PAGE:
2. Local economy. When you buy a craft beer, you contribute to the growth of small businesses and the local economy of where it originated from. Buy a global beer brand, the opposite happens - your money is funding the corporate machine and a large corporation's shareholders, probably based somewhere in a different continent (which is now the case for the former Anheuser-Busch brands). Global corporations are always looking to consolidate and close historic breweries which they swallow up to save a dime or two. A locally brewed craft beer sale keeps money in YOUR neighbourhood!
3. Skills and employment. Mass-produced beer is made in automated factories, so much so that the technicians in such places would often have a challenge to brew something on a small brewing kit. The brewing of local craft beer in small batches keeps alive traditional skills by creating employment opportunities for people wishing to learn and use such skills.
4. The Balance of Power. Not so much the 'balance' (in a balanced way, anyway) as global brewing corporations have the world's drinkers largely at their beck-and-call with their brainwashing advertising campaigns and cunning promotions. But, in spite of that, craft beer sales have been surging over the last few years while same-old-swill has been flat. The big companies have all sorts of tricks to sell their stuff - introducing new brands which knock out lines and shelf space for craft beer; creating deceptive craft-beer-lookalike brands that bear a fictitious brewery name; buying stakes in former craft breweries; using their financial power for mass advertising; offering cheap and giveway deals that only they can afford to do, etc. I say ignore all their lures and keep craft beer growing unhindered - that's the only way it will oust the swill out of our paths!
5. Local beer communities. A lot is going on in the craft beer world - it brings like minded people together to explore and enjoy, and to learn further about mankind's most sociable beverage. Check out BeerAdvocate.com and The M.B.A.S., for instance.
6. Freshness. You can't beat your local brewery to guarantee freshness. Quite the opposite to skunky old bottles of mass-produced lager which have been shipped from some distant land...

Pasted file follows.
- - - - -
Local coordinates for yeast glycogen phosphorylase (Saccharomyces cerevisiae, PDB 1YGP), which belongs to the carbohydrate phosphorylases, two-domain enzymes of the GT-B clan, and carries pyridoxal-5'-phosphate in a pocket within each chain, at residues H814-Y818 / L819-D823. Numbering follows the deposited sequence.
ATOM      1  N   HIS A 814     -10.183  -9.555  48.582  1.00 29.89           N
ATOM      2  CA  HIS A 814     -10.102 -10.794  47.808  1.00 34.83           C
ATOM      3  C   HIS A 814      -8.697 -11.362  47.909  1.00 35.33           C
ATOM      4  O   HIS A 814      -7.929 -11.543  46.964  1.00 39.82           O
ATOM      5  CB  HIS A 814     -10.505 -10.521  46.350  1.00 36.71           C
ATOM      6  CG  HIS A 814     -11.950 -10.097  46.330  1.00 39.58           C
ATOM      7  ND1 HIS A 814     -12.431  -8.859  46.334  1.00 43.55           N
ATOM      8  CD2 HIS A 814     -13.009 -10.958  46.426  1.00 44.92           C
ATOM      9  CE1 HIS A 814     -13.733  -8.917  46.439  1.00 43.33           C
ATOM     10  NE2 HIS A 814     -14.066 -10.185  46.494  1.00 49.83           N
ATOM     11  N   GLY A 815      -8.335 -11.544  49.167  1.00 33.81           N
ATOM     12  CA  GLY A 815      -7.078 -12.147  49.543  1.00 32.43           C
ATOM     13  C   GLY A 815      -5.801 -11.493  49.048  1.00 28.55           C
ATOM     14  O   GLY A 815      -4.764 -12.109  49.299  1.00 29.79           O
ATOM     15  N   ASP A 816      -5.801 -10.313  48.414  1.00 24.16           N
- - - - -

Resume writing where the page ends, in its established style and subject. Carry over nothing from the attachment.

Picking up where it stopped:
7. Good food, good beer. That fancy meal experience at your favourite restaurant is guaranteed to be much better with a well-chosen craft beer of a suitable style to match, than by just washing it down with something cold and tasteless. Restaurants are finally catching on to the fact that it's not just wine that can be paired with food. Those which only stock cheap, low quality, mass-produced brands probably don't care about the quality of their food either, in my opinion.
8. Support of symbiotic craft industries. Hop and barley growing of unusual varieties, beer journalism and blogging, beer festival management, specialist equipment manufacture, specialist wholesaling and retailing, you name it. Where would these be if all beer was light lager with the odd nitro ale?
9. The obvious - quality and taste, and therefore ENJOYMENT. Craft brewers tend to take pride in their high quality products, almost always using no cheap adjuncts. Global corporations tend to take pride in their profit margins at the expense of using all malt grists - padding out their cheap swill with rice, corn, or maize. Do you want beer that tastes like beer, or beer that tastes like the water that's just boiled a cob of corn (usually chilled so much so that the corn aroma and taste is masked)?
10. And finally, just imagine. Imagine if Michael Jackson had chosen to write books on Great Crested Newts instead of beer... If Fritz Maytag had never bought Anchor way back then... If Charlie Papazian had never founded the Association of Brewers and The American Homebrewers Association... If Jimmy Carter had never legalized homebrewing... If Prohibition was never repealed... We've had some big ups and downs, now we're on a big upward climb with craft beer's popularity - let's keep it that way.
© Alex Hall, 2009.